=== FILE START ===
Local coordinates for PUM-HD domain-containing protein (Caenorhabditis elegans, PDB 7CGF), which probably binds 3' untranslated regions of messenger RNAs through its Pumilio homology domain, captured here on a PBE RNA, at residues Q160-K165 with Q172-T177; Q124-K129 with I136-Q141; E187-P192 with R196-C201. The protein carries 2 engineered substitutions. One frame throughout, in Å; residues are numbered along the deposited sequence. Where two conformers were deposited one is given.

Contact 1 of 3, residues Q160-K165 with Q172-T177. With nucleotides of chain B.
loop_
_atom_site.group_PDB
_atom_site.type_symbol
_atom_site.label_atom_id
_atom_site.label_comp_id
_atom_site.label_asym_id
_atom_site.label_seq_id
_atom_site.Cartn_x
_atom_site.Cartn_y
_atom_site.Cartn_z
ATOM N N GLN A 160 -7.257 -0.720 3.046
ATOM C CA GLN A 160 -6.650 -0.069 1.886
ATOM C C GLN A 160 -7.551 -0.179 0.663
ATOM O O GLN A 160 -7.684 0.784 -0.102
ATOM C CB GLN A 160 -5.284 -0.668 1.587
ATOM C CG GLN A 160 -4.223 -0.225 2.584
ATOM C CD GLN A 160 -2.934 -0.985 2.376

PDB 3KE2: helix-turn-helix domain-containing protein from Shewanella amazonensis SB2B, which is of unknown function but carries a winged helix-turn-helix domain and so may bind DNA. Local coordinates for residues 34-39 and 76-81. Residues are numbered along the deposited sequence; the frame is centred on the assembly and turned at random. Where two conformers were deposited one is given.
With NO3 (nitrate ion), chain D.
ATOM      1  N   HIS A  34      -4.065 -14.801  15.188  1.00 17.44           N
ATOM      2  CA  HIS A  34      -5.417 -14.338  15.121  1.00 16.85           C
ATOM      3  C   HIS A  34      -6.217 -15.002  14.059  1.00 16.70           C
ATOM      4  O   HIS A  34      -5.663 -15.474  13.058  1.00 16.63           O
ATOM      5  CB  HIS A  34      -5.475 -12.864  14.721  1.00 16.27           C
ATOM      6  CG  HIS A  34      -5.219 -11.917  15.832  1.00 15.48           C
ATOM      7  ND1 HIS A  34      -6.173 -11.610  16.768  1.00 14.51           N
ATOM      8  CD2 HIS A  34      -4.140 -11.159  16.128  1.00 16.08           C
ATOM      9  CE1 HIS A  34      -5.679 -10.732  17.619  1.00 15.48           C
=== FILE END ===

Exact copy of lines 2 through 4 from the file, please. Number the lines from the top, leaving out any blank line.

Contact 1 of 3, residues Q160-K165 with Q172-T177. With nucleotides of chain B.
loop_
_atom_site.group_PDB